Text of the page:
The First Time We Saw Him: Awakening to the Wonder of Jesus

I really needed this one because familiarity really can breed contempt.

Not that I would ever grow contemptuous of Jesus, but I’ve been reading and hearing the Gospel stories since I before I can remember. It’s too easy to let your eyes skip ahead, rolling down the page, knowing what’s coming next, jumping to the “moral of the story.” How could the Bible ever become so predictable? And boring?

Especially since the Bible makes clear that Jesus and his messages were anything but.

It’s why I often enjoy reading the Bible in different formats and translations. It’s why I enjoy translating the Bible. Or paraphrasing. Or reimagining.

9780801016301It’s why Matt Mikalatos has given us this fresh treatment of Jesus’ life and teaching. To remove the staid and stodgy of the ordinary and replace it with the shock and scandal of the original.

According to the Bible, Jesus stunned, surprised, offended, delighted, and captivated his audiences with his words and deeds. When was the last time you witnessed a modern audience reacting with even a fraction of that wonder?

So, with a hint of personal reflection, along with some helpful cultural commentary, Mikalatos tells the stories again. He retains the essence of the biblical account and infuses equivalent modern details to help his readers feel the impact of meeting Jesus like 1st century Judeans.

Each of the fifteen chapters focuses on an episode in Jesus’ life or on the effect of his teaching. Picture a pregnant teenage girl alone on a train to visit her cousin, or the frantic searching of a woman who has misplaced some of the money mailed to her by her migrant-worker husband. Smell the diesel fumes of a fishing boat as its crew takes shelter from a storm, or feel the soft leather sofa of a young CEO’s corner office while he ponders his philanthropic legacy. By telling the stories in our terms, the author sets us up to respond to the message we should be receiving.

For me, probably the most poignant was the thought of a man’s blood staining the backseat of a German sedan racing down the interstate to get him to a hospital. Or my own self-doubt as I wondered if I really would sell everything to purchase a rare collectible I knew to be worth ten times the asking price.

In short, this book works.

I only wish it worked better. I mean, Mikalatos’s method works so well, I wish he had taken it farther. I appreciate his respect for the original details, but, for instance, Jesus becomes “Joshua.” Peter is “Pete;” Andrew is “Drew.” Settings may be transposed, but dialogue is retained. It’s like the author stretched his imagination with some of the details but didn’t even try with others.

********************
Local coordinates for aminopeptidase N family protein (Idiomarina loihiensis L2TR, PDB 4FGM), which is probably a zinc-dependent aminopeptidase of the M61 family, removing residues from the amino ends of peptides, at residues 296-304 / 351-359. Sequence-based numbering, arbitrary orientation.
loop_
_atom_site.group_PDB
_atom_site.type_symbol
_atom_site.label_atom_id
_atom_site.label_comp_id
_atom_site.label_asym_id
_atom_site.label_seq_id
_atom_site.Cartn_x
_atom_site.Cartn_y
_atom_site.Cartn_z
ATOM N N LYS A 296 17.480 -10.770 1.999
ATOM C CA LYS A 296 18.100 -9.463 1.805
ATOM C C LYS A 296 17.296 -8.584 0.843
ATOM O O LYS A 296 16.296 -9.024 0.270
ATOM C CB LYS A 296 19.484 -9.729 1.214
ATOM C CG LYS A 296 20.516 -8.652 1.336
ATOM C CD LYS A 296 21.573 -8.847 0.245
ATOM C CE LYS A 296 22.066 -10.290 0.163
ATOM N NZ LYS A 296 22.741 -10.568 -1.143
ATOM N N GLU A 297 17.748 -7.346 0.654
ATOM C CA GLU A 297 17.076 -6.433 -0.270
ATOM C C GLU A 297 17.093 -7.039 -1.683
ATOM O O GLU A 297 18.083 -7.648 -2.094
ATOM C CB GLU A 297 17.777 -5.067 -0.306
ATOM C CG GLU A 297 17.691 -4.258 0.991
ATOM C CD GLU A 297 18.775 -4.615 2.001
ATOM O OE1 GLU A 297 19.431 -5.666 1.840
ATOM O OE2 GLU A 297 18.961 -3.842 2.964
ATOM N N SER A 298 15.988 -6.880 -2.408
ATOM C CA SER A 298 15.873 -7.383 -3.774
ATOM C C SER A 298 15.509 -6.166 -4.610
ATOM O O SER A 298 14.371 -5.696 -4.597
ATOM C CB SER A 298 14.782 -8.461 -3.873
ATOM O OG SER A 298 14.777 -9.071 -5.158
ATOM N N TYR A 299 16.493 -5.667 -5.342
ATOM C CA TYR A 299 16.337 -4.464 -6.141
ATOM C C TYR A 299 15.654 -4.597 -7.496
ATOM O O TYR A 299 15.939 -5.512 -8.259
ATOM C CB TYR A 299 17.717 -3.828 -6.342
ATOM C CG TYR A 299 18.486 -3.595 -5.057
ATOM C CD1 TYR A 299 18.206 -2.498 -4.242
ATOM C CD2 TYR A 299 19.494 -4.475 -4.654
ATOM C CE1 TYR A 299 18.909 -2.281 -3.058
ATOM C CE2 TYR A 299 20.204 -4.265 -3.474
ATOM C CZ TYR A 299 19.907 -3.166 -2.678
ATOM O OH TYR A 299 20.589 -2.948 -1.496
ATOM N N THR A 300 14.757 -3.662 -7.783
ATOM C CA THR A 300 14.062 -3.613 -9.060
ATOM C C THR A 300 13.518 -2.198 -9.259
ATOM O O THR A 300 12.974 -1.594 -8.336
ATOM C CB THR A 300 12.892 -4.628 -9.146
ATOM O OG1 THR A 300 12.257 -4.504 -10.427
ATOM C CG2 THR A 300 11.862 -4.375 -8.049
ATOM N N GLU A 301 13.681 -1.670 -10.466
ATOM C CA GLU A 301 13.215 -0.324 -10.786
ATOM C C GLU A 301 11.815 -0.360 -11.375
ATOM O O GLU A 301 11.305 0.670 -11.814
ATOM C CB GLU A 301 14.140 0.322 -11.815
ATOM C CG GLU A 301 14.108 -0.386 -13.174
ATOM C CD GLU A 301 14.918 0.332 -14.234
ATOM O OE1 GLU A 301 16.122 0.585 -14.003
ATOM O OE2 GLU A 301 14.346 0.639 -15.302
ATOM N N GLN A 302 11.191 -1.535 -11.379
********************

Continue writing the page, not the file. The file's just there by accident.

The problem is that when the reimagined elements resonate so strongly, the original parts fall flat. Or they’re merely cute, like when the disciples are talking baseball and Judas (“Jude”) brags about his switch-hitting. There’s a bit of dissonance.

There’s also a bit of confusion. As mentioned, this book contains stories and commentary. That’s a good thing because it gives the reader some of the thinking behind the retelling, showing why the new story is the same as the old one. But the author runs into trouble when he wades into theological territory.

The book focuses on narrative, emphasizing the heart with just enough head for it to make sense. So there’s not much room for nuance, and there’s certainly not enough space to clarify this statement: “Jesus didn’t want to die for you.” (p. 150)

I get what the author is doing. He’s using Jesus’ prayer in the Garden of Gethsemane (“Not my will, but yours be done…”) to show how much Jesus loved us:  he didn’t want to, but he did it anyway. Unfortunately, Jesus’ garden prayer does not allow for such a simplistic treatment. Jesus’ death required and accomplished more than any single statement can capture, and it is (at best) unclear that Jesus was praying to escape death.

So I think this is a mistake. I don’t question the author’s orthodox credentials. He affirms the biblical Gospel quite clearly in other places. But by ignoring the complexity of the atonement to draw out a simple implication, he practically negates the whole thing. The point is sound, but it requires paragraphs of support that would be out of place in a book like this.

Other than that, I thoroughly enjoyed this book. I found it personally encouraging, a light, imaginative, devotional read. At first I worried that I would have to wade through a steady current of the “Love-Jesus-not-the-church” soup that’s currently swelling the evangelical markets, but all I found was “Love Jesus.” Or should I say that I simply found Jesus?

I’ll recommend this book to any ministry leaders who are looking for fresh ways to introduce people to Jesus.

And I’ll recommend it to anyone interested in meeting him again. For the first time.

BakerBooksBloggersSquareLogoDisclosure: I received this book free from Baker Books through the Baker Books Bloggers program. The opinions I have expressed are my own, and I was not required to write a positive review. I am disclosing this in accordance with the Federal Trade Commission’s 16 CFR, Part 255
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